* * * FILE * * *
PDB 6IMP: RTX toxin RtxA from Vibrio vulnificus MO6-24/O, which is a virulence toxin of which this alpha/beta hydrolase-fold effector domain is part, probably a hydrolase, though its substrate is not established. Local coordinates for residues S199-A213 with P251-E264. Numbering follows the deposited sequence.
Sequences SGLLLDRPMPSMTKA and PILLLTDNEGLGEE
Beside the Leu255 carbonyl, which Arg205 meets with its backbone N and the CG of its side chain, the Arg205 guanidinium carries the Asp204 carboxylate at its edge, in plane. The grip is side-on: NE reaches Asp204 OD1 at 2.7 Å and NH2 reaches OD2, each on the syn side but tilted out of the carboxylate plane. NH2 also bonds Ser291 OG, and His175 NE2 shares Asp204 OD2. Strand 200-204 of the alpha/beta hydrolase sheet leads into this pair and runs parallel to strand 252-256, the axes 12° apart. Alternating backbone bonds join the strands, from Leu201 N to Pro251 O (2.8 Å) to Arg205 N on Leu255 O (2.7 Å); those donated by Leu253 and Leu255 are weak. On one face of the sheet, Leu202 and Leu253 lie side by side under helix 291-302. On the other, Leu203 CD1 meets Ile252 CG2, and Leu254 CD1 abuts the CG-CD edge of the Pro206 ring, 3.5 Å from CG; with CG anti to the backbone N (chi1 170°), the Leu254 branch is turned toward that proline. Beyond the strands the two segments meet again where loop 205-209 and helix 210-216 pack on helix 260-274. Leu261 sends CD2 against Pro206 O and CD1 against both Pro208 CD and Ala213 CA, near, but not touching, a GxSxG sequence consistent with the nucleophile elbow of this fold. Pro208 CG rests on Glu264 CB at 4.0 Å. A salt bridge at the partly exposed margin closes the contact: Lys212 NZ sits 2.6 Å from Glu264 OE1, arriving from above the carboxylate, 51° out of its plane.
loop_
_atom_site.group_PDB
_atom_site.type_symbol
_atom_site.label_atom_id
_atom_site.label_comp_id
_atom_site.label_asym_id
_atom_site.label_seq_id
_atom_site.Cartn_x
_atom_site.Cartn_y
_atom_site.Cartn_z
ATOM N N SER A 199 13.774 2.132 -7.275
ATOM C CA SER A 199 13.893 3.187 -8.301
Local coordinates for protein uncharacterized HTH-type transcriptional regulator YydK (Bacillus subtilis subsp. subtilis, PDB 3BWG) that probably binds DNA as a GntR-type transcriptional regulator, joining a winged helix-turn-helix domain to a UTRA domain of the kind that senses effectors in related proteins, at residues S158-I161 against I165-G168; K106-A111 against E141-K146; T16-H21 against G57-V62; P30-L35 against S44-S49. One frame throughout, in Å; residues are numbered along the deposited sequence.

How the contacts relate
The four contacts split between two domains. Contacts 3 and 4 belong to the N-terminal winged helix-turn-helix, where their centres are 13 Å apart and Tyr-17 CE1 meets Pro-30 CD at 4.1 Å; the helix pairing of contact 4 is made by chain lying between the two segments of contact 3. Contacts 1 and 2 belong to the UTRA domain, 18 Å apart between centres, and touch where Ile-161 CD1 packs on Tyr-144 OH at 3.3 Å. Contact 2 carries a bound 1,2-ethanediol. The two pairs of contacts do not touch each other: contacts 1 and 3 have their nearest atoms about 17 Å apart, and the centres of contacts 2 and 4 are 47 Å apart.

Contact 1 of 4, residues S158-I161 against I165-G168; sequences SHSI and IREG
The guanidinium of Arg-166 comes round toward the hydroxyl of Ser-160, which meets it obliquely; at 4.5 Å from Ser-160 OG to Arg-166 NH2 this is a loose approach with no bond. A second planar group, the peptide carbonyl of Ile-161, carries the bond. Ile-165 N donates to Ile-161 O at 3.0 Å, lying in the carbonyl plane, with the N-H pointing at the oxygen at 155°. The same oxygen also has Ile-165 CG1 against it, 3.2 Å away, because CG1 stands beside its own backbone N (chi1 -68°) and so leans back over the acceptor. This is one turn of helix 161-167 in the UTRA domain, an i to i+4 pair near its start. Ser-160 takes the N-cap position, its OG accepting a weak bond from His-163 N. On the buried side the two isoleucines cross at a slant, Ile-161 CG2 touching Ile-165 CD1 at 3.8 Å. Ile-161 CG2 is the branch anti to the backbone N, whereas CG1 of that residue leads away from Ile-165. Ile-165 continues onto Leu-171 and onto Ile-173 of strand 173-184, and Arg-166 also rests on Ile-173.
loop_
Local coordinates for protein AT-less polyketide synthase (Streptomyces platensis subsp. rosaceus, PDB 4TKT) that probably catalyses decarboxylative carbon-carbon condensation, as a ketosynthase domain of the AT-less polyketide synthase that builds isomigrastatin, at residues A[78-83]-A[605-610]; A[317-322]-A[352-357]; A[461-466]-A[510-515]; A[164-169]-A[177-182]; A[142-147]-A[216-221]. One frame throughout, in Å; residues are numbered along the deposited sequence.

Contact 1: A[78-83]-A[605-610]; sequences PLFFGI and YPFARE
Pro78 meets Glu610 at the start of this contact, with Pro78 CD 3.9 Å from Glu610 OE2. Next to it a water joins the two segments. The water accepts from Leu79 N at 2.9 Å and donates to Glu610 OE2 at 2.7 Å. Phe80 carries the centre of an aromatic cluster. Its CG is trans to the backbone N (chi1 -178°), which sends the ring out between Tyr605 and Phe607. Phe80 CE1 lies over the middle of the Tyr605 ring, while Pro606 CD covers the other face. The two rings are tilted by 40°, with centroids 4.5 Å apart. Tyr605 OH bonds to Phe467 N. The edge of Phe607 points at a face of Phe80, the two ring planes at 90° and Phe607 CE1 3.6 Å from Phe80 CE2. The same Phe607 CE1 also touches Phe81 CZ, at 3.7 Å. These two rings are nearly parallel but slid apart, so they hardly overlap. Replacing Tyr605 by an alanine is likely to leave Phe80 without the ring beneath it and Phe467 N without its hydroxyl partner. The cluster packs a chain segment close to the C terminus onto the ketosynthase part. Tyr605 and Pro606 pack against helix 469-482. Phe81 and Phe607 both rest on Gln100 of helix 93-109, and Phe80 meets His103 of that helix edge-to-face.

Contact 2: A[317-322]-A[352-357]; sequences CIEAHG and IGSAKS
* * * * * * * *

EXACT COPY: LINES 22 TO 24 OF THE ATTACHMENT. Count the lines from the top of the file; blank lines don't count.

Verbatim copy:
Local coordinates for protein AT-less polyketide synthase (Streptomyces platensis subsp. rosaceus, PDB 4TKT) that probably catalyses decarboxylative carbon-carbon condensation, as a ketosynthase domain of the AT-less polyketide synthase that builds isomigrastatin, at residues A[78-83]-A[605-610]; A[317-322]-A[352-357]; A[461-466]-A[510-515]; A[164-169]-A[177-182]; A[142-147]-A[216-221]. One frame throughout, in Å; residues are numbered along the deposited sequence.

Contact 1: A[78-83]-A[605-610]; sequences PLFFGI and YPFARE
Pro78 meets Glu610 at the start of this contact, with Pro78 CD 3.9 Å from Glu610 OE2. Next to it a water joins the two segments. The water accepts from Leu79 N at 2.9 Å and donates to Glu610 OE2 at 2.7 Å. Phe80 carries the centre of an aromatic cluster. Its CG is trans to the backbone N (chi1 -178°), which sends the ring out between Tyr605 and Phe607. Phe80 CE1 lies over the middle of the Tyr605 ring, while Pro606 CD covers the other face. The two rings are tilted by 40°, with centroids 4.5 Å apart. Tyr605 OH bonds to Phe467 N. The edge of Phe607 points at a face of Phe80, the two ring planes at 90° and Phe607 CE1 3.6 Å from Phe80 CE2. The same Phe607 CE1 also touches Phe81 CZ, at 3.7 Å. These two rings are nearly parallel but slid apart, so they hardly overlap. Replacing Tyr605 by an alanine is likely to leave Phe80 without the ring beneath it and Phe467 N without its hydroxyl partner. The cluster packs a chain segment close to the C terminus onto the ketosynthase part. Tyr605 and Pro606 pack against helix 469-482. Phe81 and Phe607 both rest on Gln100 of helix 93-109, and Phe80 meets His103 of that helix edge-to-face.